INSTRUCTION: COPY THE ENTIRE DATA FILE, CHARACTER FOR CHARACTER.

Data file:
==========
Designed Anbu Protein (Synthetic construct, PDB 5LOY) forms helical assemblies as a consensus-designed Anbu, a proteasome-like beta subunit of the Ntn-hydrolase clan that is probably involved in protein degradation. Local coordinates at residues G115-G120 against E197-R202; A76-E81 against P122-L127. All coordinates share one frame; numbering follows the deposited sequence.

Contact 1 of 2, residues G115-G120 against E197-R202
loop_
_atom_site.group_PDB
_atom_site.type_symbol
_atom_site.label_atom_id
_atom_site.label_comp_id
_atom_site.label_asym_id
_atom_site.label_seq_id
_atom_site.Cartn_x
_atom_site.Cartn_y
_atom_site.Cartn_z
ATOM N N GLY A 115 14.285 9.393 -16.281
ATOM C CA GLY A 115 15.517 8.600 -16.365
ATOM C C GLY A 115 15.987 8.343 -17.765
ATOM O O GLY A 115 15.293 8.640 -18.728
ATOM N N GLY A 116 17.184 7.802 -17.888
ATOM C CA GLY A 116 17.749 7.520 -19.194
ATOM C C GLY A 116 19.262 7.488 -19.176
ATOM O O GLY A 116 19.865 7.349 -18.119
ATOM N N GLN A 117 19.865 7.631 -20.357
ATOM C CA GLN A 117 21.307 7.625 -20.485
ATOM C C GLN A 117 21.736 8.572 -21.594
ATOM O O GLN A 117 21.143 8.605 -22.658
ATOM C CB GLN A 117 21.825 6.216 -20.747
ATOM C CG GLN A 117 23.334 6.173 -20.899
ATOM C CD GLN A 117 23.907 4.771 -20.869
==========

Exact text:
Designed Anbu Protein (Synthetic construct, PDB 5LOY) forms helical assemblies as a consensus-designed Anbu, a proteasome-like beta subunit of the Ntn-hydrolase clan that is probably involved in protein degradation. Local coordinates at residues G115-G120 against E197-R202; A76-E81 against P122-L127. All coordinates share one frame; numbering follows the deposited sequence.

Contact 1 of 2, residues G115-G120 against E197-R202
loop_
_atom_site.group_PDB
_atom_site.type_symbol
_atom_site.label_atom_id
_atom_site.label_comp_id
_atom_site.label_asym_id
_atom_site.label_seq_id
_atom_site.Cartn_x
_atom_site.Cartn_y
_atom_site.Cartn_z
ATOM N N GLY A 115 14.285 9.393 -16.281
ATOM C CA GLY A 115 15.517 8.600 -16.365
ATOM C C GLY A 115 15.987 8.343 -17.765
ATOM O O GLY A 115 15.293 8.640 -18.728
ATOM N N GLY A 116 17.184 7.802 -17.888
ATOM C CA GLY A 116 17.749 7.520 -19.194
ATOM C C GLY A 116 19.262 7.488 -19.176
ATOM O O GLY A 116 19.865 7.349 -18.119
ATOM N N GLN A 117 19.865 7.631 -20.357
ATOM C CA GLN A 117 21.307 7.625 -20.485
ATOM C C GLN A 117 21.736 8.572 -21.594
ATOM O O GLN A 117 21.143 8.605 -22.658
ATOM C CB GLN A 117 21.825 6.216 -20.747
ATOM C CG GLN A 117 23.334 6.173 -20.899
ATOM C CD GLN A 117 23.907 4.771 -20.869